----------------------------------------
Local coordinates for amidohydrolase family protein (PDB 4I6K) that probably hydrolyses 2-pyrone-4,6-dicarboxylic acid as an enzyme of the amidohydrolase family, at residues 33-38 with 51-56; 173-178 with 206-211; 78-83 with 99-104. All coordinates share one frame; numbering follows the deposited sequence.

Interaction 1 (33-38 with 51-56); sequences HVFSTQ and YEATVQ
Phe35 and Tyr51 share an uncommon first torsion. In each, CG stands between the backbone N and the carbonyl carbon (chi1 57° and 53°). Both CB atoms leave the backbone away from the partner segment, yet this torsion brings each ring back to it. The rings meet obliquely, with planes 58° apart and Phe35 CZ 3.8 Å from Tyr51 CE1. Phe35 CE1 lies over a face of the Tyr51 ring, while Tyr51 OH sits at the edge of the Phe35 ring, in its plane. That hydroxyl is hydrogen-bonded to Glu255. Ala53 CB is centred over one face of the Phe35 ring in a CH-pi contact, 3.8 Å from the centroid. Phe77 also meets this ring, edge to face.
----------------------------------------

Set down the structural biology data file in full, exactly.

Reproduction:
Local coordinates for amidohydrolase family protein (PDB 4I6K) that probably hydrolyses 2-pyrone-4,6-dicarboxylic acid as an enzyme of the amidohydrolase family, at residues 33-38 with 51-56; 173-178 with 206-211; 78-83 with 99-104. All coordinates share one frame; numbering follows the deposited sequence.

Interaction 1 (33-38 with 51-56); sequences HVFSTQ and YEATVQ
Phe35 and Tyr51 share an uncommon first torsion. In each, CG stands between the backbone N and the carbonyl carbon (chi1 57° and 53°). Both CB atoms leave the backbone away from the partner segment, yet this torsion brings each ring back to it. The rings meet obliquely, with planes 58° apart and Phe35 CZ 3.8 Å from Tyr51 CE1. Phe35 CE1 lies over a face of the Tyr51 ring, while Tyr51 OH sits at the edge of the Phe35 ring, in its plane. That hydroxyl is hydrogen-bonded to Glu255. Ala53 CB is centred over one face of the Phe35 ring in a CH-pi contact, 3.8 Å from the centroid. Phe77 also meets this ring, edge to face.